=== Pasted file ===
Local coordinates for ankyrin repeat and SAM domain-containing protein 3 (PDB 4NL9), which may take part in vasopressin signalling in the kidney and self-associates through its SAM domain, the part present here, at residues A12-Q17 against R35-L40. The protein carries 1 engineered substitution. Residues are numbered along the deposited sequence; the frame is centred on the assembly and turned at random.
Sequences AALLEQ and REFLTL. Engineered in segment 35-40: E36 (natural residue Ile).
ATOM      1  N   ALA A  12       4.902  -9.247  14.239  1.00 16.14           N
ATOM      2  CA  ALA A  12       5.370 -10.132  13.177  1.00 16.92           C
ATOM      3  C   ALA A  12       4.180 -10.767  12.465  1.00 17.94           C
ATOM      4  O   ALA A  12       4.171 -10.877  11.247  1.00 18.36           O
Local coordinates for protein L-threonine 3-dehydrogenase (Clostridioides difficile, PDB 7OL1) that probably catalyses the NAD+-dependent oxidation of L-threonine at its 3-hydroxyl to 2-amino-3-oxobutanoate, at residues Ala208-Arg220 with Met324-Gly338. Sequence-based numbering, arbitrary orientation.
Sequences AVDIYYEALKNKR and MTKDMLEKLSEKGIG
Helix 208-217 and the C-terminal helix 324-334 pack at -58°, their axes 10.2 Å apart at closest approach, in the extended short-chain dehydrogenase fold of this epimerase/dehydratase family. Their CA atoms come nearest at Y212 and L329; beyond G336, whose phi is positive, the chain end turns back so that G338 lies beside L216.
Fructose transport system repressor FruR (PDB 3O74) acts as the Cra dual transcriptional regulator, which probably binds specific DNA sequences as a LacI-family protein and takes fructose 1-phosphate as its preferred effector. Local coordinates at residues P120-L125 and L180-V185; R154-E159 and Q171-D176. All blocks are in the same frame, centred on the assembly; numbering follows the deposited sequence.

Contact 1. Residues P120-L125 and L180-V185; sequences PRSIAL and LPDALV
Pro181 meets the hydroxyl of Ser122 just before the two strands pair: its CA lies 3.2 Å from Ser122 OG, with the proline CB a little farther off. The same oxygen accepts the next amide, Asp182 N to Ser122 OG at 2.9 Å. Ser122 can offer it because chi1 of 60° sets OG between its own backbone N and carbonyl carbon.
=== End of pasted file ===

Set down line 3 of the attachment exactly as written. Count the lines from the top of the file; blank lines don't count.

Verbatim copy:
ATOM      1  N   ALA A  12       4.902  -9.247  14.239  1.00 16.14           N